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Title: Development of a deep vein valve replacement
Author: Moore, Hayley
Awarding Body: Imperial College London
Current Institution: Imperial College London
Date of Award: 2016
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Background Chronic venous disease is a common, distressing and significant cause of health care expense. There have been few developments in the treatment of deep venous disease as the understanding of the clinical and pathophysiological significance of deep vein reflux and valve failure remains poor. Previous attempts to develop a prosthetic vein valve implant have been disappointing. Difficulties with early thrombosis led researchers to abandon their efforts many years ago. Attempts to create a valve implant should be revisited. Aims The aims of this project are to: evaluate variables around normal deep vein valves, to develop validated computational and laboratory flow models for deep venous function, and to develop and investigate a novel material to engineer a prototype bioprosthetic deep vein valve replacement. Methods Functional Anatomy: This is a prospective observational study evaluating subjects with normal deep veins. B and M Mode ultrasound, contrast (microbubble) enhanced ultrasound and dynamic magnetic resonance imaging of normal subjects was carried out. This has given the flow, velocity data and anatomical images required for the project. Modelling: A preliminary computational flow model has been developed using the data obtained from the imaging stage of the project. This is a 2-dimensional model incorprating flexible valve leaflets. A laboratory model of venous function, in the form of a flow rig has been created. Materials: Presently, polymers and polymer coated metal stents, used in the vascular system have several problems: they are very thrombogenic and they lack haemocompatibilty and biocompatibility, in addition they lack the required mechanical properties. A novel material that is biocompatible, a copolymer of methacrylolyoxyethyl phosphorylcholine (MPC), trimethylsilyl-2-propyl methacrylate (TMSPMA) and Hydroxypropyl methacrylate (HPMA), has been synthesised. Its properties have been modified by electrospinning and crosslinking to change its solubility and mechanical properties, without altering its biocompatibility. Impact This project aims to guide the development of a treatment for patients, for whom few options are available. Chronic venous disease and venous ulceration are painful and debilitating, potentially requiring years of treatment. Effective, minimally invasive treatment options could result in accelerated ulcer healing and improvements in symptoms and quality of life as well as reduced costs.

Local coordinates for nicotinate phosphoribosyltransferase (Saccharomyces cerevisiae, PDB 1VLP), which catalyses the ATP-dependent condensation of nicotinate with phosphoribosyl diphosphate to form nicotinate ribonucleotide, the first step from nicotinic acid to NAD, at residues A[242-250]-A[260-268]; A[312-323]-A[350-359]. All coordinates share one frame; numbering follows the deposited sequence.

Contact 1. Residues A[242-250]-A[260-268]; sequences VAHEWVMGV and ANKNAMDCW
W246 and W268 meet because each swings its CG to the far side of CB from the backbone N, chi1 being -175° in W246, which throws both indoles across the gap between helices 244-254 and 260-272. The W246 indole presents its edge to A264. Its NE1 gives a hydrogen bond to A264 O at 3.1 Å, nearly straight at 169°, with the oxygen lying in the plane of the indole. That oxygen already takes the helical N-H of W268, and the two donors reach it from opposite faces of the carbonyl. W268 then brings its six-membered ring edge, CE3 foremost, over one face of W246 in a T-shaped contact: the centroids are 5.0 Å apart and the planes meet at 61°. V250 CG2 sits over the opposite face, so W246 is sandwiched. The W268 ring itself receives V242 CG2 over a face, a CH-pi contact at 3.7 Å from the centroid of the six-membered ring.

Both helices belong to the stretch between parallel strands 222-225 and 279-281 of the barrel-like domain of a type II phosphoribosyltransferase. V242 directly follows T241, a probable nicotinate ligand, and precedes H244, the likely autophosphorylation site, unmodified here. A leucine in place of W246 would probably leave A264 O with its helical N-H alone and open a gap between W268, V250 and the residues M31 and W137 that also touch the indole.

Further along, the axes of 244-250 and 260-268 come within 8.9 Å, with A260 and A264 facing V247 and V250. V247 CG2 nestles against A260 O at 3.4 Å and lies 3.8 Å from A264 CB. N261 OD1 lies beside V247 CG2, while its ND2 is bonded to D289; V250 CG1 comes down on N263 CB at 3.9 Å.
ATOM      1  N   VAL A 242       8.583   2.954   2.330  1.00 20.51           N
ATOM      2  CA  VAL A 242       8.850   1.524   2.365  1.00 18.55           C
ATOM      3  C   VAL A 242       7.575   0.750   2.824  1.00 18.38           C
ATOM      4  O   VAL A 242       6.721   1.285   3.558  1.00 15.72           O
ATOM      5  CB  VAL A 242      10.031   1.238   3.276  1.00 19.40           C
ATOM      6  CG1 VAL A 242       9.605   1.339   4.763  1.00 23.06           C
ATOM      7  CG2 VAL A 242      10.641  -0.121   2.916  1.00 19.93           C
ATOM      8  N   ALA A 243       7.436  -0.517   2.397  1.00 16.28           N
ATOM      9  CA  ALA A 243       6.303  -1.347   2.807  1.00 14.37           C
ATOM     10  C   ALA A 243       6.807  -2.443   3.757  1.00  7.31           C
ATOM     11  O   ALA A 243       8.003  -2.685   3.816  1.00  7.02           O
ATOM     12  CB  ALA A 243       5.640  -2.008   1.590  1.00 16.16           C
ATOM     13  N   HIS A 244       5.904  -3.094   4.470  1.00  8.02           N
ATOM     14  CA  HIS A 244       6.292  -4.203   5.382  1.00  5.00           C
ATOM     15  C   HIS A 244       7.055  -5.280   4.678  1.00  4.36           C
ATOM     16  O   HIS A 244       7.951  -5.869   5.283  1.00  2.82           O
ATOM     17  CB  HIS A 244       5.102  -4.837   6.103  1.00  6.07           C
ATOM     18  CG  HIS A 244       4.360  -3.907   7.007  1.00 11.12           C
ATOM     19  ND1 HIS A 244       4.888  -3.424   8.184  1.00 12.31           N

Supervisor: Davies, Alun ; Stevens, Molly ; Xu, Yun Sponsor: Royal College of Surgeons of England ; European Society of Vascular Surgery ; European Venous Forum ; Graham Dixon Charitable Trust ; Royal Society of Medicine ; Engineering and Physical Sciences Research Council
Qualification Name: Thesis (Ph.D.) Qualification Level: Doctoral